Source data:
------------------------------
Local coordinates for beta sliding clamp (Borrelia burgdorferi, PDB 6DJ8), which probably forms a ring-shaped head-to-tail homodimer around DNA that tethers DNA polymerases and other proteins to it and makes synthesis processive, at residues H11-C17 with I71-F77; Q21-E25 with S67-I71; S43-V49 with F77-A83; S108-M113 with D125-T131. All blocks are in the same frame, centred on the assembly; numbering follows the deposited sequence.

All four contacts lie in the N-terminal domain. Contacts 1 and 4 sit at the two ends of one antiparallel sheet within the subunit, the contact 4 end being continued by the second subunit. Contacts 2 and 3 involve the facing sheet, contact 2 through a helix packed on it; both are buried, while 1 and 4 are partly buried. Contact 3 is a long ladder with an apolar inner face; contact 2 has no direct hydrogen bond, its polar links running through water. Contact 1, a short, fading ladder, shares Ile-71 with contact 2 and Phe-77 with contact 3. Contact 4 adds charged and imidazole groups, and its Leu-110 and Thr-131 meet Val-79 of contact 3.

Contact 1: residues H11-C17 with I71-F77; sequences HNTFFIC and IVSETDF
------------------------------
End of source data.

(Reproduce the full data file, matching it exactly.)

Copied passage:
Local coordinates for beta sliding clamp (Borrelia burgdorferi, PDB 6DJ8), which probably forms a ring-shaped head-to-tail homodimer around DNA that tethers DNA polymerases and other proteins to it and makes synthesis processive, at residues H11-C17 with I71-F77; Q21-E25 with S67-I71; S43-V49 with F77-A83; S108-M113 with D125-T131. All blocks are in the same frame, centred on the assembly; numbering follows the deposited sequence.

All four contacts lie in the N-terminal domain. Contacts 1 and 4 sit at the two ends of one antiparallel sheet within the subunit, the contact 4 end being continued by the second subunit. Contacts 2 and 3 involve the facing sheet, contact 2 through a helix packed on it; both are buried, while 1 and 4 are partly buried. Contact 3 is a long ladder with an apolar inner face; contact 2 has no direct hydrogen bond, its polar links running through water. Contact 1, a short, fading ladder, shares Ile-71 with contact 2 and Phe-77 with contact 3. Contact 4 adds charged and imidazole groups, and its Leu-110 and Thr-131 meet Val-79 of contact 3.

Contact 1: residues H11-C17 with I71-F77; sequences HNTFFIC and IVSETDF